The reason being (as I think Ross is right), is that Gould’s grouping of scientific endeavors with the objective (fact-based) and religious endeavors with the subjective (feeling or experience-based) appears to be an easy way out, but the philosophical choke hold makes such a position as Ross says, “untenable.”

Naturalism as such cannot provide an adequate basis for logic, reason, cognitive faculties, mathematics and so forth. The old age problem regarding the uniformity of nature [according to the naturalists] lies within the scope of empirical verification; whereas, begging the question while using empirical verification to try and solve the problem becomes inevitable.

In other words, the case could be that the “god of the gaps” fallacy (which I think is a misunderstood and confused concept to begin with) is applied likewise to the naturalists; otherwise known as the “nature of the gaps” fallacy. Researchers wrongfully attribute some unknown phenomenon or event to the realm of natural or physical explanations as a first principle. That is to say, that nature (as the argument goes) must fill all the gaps in human knowledge and understanding. That of course isn’t to say science has or will have it all figured it out, but that in scope, science can will attribute all naturally known phenomenon to the domain of the naturalistically explained.

(D) Concluding Thoughts

As you can see, science is not an adequate domain of knowledge-deduction (or induction) to touch on the matter of philosophical or religious affairs. I therefore urge a vote in favor of the resolution. My opponent must show as to why science in fact can say something about these matters, and by what methods it is able to do so.



Science must say something about our purpose because science proves Jesus and Jesus says theres purpose

What is the binding force of the atom? You would probably Gluons. Gluons are a made-up dream. No one has ever seen or measured them... they don't exist! It's a desperate theory to explain away truth! We know that the electrons of the atom whirl around the nucleus billions of times every millionth of a second... and that the nucleus of the atom consists of particles called neutrons and protons. Neutrons have no electrical charge and are therefore neutral --BUT-- Protons have positive charges. One law of electricity is: LIKE CHARGES REPEL EACH OTHER! Since all the protons in the nucleus are positively charged, they should repel each other and scatter into space. If gluons aren't the answer... what is?

The answer is Jesus.

Debate Round No. 1


Thank you to the Con for responding.

(A) Response to Con

I do not know if Con is even serious in his first negative case. His only argument is:
  • Jesus says there is purpose.
  • Science proves that Jesus exists.
  • Therefore, science says something about purpose.

Clearly, this commits and endless list of fallacies. Firstly, it is an appeal to authority. In establishing the conclusion that science does say something about human purpose, he uses "Jesus" as some kind of deciding factor in the matter. However, a number of other religious figures and philosophers have made statements regarding human purpose; what does Jesus have over these men? It is an appeal to authority.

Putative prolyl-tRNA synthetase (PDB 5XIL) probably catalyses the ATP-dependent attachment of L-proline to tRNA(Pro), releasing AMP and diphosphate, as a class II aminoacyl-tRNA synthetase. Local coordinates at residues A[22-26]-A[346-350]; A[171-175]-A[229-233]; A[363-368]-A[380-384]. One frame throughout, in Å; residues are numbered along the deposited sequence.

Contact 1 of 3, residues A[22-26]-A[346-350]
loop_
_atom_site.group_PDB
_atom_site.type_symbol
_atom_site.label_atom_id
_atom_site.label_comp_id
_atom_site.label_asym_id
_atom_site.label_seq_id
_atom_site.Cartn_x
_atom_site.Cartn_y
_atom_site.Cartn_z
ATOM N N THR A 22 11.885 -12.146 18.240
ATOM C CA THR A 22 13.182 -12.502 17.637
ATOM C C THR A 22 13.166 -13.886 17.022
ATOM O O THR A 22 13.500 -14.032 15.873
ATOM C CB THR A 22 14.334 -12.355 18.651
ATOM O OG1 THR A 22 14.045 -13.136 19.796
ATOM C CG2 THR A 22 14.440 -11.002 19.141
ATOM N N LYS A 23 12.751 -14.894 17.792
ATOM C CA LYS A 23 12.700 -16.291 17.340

Also, premise (2) is false. Though science can invoke particular methods to validate or invalidate certain evidences for a given historical event person (carbon dating, archaeology, paleontology, etc.), it cannot "prove" (in the scientific sense of the word) that some historical person in the past exists. Even if it did, the conclusion still doesnt follow.

My opponent then later goes on a red herring regarding atoms and their charges. This is not relevant to the debate by any means. Since the Con has not rebutted any of my arguments or established any of his own, I urge a vote in the affirmative.



Other guy says I appealed to authority. Jesus is the ultimate authority. He's not just some authority! The fallacy falls when applied to Jesus. Jesus=science witch = purpose. When someone without Jesus talks about purpose, they are fooling themselves.

The argument isnt proving Jesus did exist in the past its proving JESUS DOES EXIST!

Ive proven it. Other guy fails.

The bible says it,i believe it, THAT SETTLES IT
Debate Round No. 2


ChristusExemplar forfeited this round.
Debate Round No. 3
3 comments have been posted on this debate. Showing 1 through 3 records.
Posted by ChristusExemplar 3 years ago
Then accept the debate! I am merely suggesting that science can enter into the domain of the religious and determine its function; or even make claims of its own like the sort.
Posted by yuiru 3 years ago
I would debate... but what would I say here? That neuroscience is an obvious example off how science journeys to the realm of human nature?
Posted by Nimbus328 3 years ago
This is where the religious step in with a reason for being, namely, god.
1 votes has been placed for this debate.
Vote Placed by Pennington 3 years ago
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Total points awarded:34 
Reasons for voting decision: FF'd, but I still think Pro had a much more evidenced argument. I give Con the argument points because of the FF'd or otherwise Pro would have got it. Pro also had better resources and grammer & spelling. Con had better conduct.